‘Division in independence movement’ impacting on Yes vote, report suggests
The think tank Onward made the claim in its latest State of the Union report after two polls produced contrasting results.
Division within the SNP could be impacting on support for Scottish independence, a new report has claimed.
Scotland’s governing party has been hit by internal disputes, with former first minister Alex Salmond claiming leading figures in the SNP had been involved in a conspiracy against him.
Meanwhile, his successor Nicola Sturgeon is facing a vote of no confidence in the Scottish Parliament, with opposition leaders claiming she misled Parliament with regard to what she told MSPs about her knowledge of harassment allegations made against Mr Salmond.
Ms Sturgeon was grilled by MSPs for eight hours as a Holyrood committee investigates the Scottish Government’s botched handling of complaints against the former first minister.
In the first of these, 56% said they would vote Yes in a second referendum, with 44% favouring staying in the UK.
But the second poll, carried out a week later put support for independence at 53%, with 47% opposed.
The think tank said that while support for independence was “at historical highs” it was also “extremely volatile”.
Its new State of the Union report said: “In our second wave poll, conducted a week later, the Yes lead fell by five percentage points driven in large part by a nine-point swing among women and a 25-point swing among 18 to 24-year-olds towards No.
“This was the week that Nicola Sturgeon gave evidence to the Scottish Parliament inquiry into the Salmond trial, suggesting that division within the independence movement is affecting vote intention.”
With the SNP using May’s Holyrood elections to push for a second referendum, Onward said its poll had found almost half (49%) of all Scots wanted coronavirus to be “completely eliminated in Scotland” before such a vote is held.
This including 48% of Yes voters, according to the think tank, which stated: “It is clear that, however much they may support independence in principle, Scottish voters want politicians to focus on the immediate crisis of the pandemic, rather than independence.”
The report said: “This suggests that voters see the economic consequences of the pandemic as nearly as important as the public health impact in deciding the timing of any referendum.”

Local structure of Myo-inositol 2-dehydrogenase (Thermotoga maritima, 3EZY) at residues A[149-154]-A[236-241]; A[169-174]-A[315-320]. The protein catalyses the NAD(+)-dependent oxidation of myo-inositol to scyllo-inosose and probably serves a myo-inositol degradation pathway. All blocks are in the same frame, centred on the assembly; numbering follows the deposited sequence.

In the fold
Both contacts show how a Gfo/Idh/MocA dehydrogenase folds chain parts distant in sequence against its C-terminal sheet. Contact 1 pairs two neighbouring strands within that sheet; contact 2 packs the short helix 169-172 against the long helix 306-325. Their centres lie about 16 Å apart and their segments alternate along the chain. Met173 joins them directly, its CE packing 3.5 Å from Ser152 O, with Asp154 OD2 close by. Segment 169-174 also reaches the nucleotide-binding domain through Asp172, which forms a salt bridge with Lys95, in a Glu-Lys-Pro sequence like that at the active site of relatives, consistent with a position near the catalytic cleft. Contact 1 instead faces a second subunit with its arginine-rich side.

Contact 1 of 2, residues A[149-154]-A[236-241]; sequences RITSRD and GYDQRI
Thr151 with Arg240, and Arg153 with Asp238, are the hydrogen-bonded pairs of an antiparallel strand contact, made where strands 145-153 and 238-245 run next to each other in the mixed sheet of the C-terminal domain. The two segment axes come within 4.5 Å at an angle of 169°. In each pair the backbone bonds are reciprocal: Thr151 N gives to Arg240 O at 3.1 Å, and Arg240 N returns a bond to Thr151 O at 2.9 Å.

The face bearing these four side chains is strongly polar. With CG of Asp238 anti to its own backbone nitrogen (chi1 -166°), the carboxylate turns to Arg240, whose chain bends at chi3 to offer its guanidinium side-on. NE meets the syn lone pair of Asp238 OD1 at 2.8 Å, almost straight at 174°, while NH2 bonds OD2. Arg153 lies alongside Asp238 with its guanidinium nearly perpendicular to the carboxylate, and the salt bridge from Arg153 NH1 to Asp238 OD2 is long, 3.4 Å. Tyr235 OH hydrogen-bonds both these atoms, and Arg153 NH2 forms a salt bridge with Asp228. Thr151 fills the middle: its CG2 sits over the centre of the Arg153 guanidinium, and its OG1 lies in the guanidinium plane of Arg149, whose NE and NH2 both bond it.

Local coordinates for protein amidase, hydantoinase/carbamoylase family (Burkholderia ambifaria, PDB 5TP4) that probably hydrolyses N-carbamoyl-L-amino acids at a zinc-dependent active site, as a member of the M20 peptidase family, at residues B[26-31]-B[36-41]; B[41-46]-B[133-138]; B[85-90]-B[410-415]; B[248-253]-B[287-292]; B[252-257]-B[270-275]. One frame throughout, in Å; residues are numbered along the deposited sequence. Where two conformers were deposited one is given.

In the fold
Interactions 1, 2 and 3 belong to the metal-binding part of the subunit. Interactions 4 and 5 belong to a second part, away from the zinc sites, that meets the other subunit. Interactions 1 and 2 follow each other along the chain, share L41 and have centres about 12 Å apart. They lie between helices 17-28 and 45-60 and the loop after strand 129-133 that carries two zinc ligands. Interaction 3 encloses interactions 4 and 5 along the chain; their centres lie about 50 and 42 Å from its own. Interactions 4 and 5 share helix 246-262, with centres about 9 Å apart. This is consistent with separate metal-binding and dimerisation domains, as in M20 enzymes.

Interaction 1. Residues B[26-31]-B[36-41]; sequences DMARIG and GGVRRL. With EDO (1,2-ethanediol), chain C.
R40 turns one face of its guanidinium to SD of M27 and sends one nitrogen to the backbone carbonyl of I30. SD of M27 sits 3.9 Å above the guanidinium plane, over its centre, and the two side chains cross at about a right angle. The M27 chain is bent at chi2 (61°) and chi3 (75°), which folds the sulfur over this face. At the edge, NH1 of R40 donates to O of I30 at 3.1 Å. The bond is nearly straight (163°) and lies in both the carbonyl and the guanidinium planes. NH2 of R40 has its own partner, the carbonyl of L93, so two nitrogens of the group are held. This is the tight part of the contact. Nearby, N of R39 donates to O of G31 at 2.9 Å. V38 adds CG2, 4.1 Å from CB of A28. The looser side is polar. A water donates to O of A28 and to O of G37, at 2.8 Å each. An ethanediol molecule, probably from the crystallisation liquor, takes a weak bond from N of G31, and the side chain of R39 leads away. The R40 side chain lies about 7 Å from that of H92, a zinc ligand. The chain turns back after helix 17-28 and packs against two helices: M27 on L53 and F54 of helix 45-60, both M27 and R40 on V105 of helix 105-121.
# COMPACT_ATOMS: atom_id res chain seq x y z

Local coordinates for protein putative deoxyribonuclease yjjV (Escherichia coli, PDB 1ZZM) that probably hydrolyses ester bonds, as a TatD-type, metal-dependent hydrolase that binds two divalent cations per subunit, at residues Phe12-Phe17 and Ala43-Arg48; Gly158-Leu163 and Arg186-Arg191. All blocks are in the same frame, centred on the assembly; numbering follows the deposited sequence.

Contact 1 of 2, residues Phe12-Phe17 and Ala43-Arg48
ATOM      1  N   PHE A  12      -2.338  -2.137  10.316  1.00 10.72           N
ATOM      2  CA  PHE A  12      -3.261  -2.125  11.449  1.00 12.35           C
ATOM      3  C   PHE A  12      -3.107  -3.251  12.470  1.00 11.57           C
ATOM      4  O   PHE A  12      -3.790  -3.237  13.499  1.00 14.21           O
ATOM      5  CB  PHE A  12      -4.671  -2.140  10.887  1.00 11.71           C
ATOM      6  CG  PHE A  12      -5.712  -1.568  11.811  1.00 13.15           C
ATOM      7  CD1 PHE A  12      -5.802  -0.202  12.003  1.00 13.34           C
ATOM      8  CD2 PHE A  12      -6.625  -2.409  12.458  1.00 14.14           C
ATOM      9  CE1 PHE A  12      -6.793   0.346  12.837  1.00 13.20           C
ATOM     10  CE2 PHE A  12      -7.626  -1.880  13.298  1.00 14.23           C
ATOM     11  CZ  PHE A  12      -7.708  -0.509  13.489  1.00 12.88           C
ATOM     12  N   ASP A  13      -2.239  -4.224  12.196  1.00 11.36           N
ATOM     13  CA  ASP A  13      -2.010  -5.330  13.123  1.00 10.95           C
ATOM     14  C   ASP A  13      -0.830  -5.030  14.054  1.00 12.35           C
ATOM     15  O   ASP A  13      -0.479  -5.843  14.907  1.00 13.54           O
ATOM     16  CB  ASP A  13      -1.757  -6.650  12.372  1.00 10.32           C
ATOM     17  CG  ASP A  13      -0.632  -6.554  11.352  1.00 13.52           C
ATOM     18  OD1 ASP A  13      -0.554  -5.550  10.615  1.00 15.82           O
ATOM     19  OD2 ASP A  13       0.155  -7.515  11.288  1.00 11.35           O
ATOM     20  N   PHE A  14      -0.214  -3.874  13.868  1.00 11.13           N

Will Tanner, report-co-author and director of Onward, said: “The breakup of the United Kingdom is not a foregone conclusion. Headline support for Scottish independence may be worryingly high, but it is clear that Scots do not want a referendum until coronavirus has been eliminated and the economy recovered.
“In addition, the Alex Salmond trial appears to be sowing doubt in voters’ minds at exactly the moment the vaccine programme is proving the benefits of partnership within the Union.”
Speaking as the Scottish Government published a draft independence referendum Bill on Monday Constitution Secretary Mike Russell insisted that ministers had been “laser-focused over the past year on tackling the pandemic”.
But he stated: “The question we face as we come out of the health crisis is this: who has the right to decide the kind of country Scotland should be after the pandemic?
“Should it be the people who live here, or Westminster Governments?”
“The SNP is fully-focussed on tackling Covid-19, but the powers that come with independence are essential if we are to create the kind of country we know is possible after the pandemic.
“Boris Johnson and the Tories have ridden roughshod over Scotland by hammering our economy with a hard Brexit, stripping powers from the Scottish Parliament, and threatening to sign away our NHS in a damaging trade deal. We can’t let the Tories wreck Scotland’s recovery.”
Mr Brown insisted: “The people of Scotland must have the right to choose a better future in a post-pandemic referendum. Giving both votes to the SNP in May is the only way to protect that right and put Scotland’s future in Scotland’s hands.”